The lens also handled backlit subjects very well. Although some flare and ghosting could be present in shots when a bright light source was within the image frame, we found no loss of contrast or colour saturation in normal shots with   relatively strong backlighting .

      The minimum focusing distance of 50 cm makes this lens usable for taking close-ups of objects that measure more than about 10 cm in length. The 7-bladed iris diaphragm rendered out-of-focus highlights evenly at wide apertures, even when there were bright highlights in the background. We found very little bokeh fringing (coloured halos in focus transition zones)in backlit close-ups shot with the maximum aperture.

      Like its siblings, the M.Zuiko Premium 45mm f/1.8 is a capable and attractive lens that merits a place in active photographers’ camera kits. It can deliver sharp, high-quality images and movie clips across a wide range of aperture settings and is little affected by the most common aberrations.

      We prefer the version of the lens with the black finish, partly because it’s a better match for our all-black E-M1 Mark II camera but also because the silver finish on the review sample looked a little down-market for an Olympus product. Even at the Olympus RRP of AU$499, this lens is very affordably priced for the quality it produces.

      Because this lens has been on sale for several years, shopping around can yield some attractive bargains. The lowest local price we found was in the vicinity of AU$300, although we suspect the seller was a ‘grey market’ retailer. Prices at legitimate (tax-paying and product supporting) re-sellers are typically between AU$400 and $425.

      It’s not worth shopping offshore for this lens as by the time shipping has been included you’ll be spending much the same as the average local price, if not a little more. You also lose the benefits of warranty support and local consumer protection laws if you buy offshore.



         Picture angle: 27 degrees
       Minimum aperture: f/22
       Lens construction: 9 elements in 8 groups (including 2 E-HR lenses)
       Lens mounts: Micro Four Thirds
       Diaphragm Blades: 7 (circular aperture)
       Focus drive: Micromotor (MSC mechanism) with internal focusing
       Stabilisation: No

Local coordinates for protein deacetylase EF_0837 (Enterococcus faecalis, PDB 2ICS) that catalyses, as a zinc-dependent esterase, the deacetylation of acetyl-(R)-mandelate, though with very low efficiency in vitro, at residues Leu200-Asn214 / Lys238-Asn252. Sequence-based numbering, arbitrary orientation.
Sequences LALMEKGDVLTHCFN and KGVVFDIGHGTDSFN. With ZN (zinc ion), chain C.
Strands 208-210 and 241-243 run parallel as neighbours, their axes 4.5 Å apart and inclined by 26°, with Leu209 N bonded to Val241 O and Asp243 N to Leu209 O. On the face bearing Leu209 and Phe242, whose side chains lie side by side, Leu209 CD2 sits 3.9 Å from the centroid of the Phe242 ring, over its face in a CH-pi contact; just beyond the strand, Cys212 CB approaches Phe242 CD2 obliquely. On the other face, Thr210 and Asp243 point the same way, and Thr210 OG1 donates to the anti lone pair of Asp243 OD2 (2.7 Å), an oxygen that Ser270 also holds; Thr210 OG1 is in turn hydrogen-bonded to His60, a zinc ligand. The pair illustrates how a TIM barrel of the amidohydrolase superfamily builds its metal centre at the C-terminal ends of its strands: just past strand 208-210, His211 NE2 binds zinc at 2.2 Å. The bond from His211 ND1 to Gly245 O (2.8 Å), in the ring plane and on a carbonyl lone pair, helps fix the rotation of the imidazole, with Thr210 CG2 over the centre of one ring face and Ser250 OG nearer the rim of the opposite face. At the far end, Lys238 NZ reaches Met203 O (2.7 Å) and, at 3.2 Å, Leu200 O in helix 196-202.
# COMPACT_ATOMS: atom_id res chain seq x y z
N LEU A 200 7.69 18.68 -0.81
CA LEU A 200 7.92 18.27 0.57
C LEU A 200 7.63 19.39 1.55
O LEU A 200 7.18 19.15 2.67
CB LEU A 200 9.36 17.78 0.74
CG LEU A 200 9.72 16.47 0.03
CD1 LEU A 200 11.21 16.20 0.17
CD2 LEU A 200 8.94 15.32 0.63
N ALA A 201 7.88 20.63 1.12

Minimum focus: 50 cm
       Maximum magnification: 0.11x (35mm equivalent maximum image magnification:0.22x)
       Filter size: 37   mm
       Dimensions (Diameter x L):   56 x 46 mm
       Weight:  116 grams
       Standard Accessories: Lens Cap (LC-37B), Rear Lens Cap (LR-2), Decoration Ring (DR-40), Instruction Manual and Warranty Card

       Distributor: Olympus Imaging Australia; 1300 659 678, www.olympus.com.au  



       Based on JPEG images captured with the lens on the OM-D E-M1 Mark II camera body.







       Vignetting at f/1.8.


      Vignetting at f/2.0.


      Vignetting at f/2.2.


      Rectilinear distortion.


       Close-up at f/1.8; ISO 125, 1/8000 second. From ORF.RAW   file.


      Close-up at f/1.8; ISO 200, 1/5000 second.


      Partially backlit close-up at f/1.8; ISO 200, 1/6400 second.


      Close-up at f/5.6; ISO 200, 1/25 second.


      Close-up; ISO 200, 1/50 second, f/4.


      ISO 200, 1/400 second at f/8.


      Crop from the above image magnified to 100%.


      Backlit scene; ISO 200, 1/6400 second at f/1.2.


      ISO 200, 1/1600 second at f/8.


      Hand-held shot taken at ISO 200, 1/6 second at f/1.8.


      Hand-held shot taken at ISO 640, 1/20 second at f/4.5.


      Hand-held shot taken at ISO 250, 1/2 second at f/2.8.


      Hand-held shot taken at ISO 250, 1/8 second at f/3.2.


      Hand-held shot taken at ISO 2400, 1/10 second at f/5.


      Normally backlit subject; ISO 200, 1/1000 second at f/5.6. From ORF.RAW   file.


      ISO 200, 1/80 second at f/2.8.


      ISO 200, 1/100 second at f/5.


      ISO 200, 1/160 second at f/9. From ORF.RAW   file.;


      ISO 200, 1/140 second at f/9.


      ISO 200, 1/160 second at f/9.


      ISO 200, 1/200 second at f/11.


      RRP: AU$499; US$399

      • Build: 8.8
      • Handling: 8.7
      • Image quality: 9.0
      • Versatility: 8.8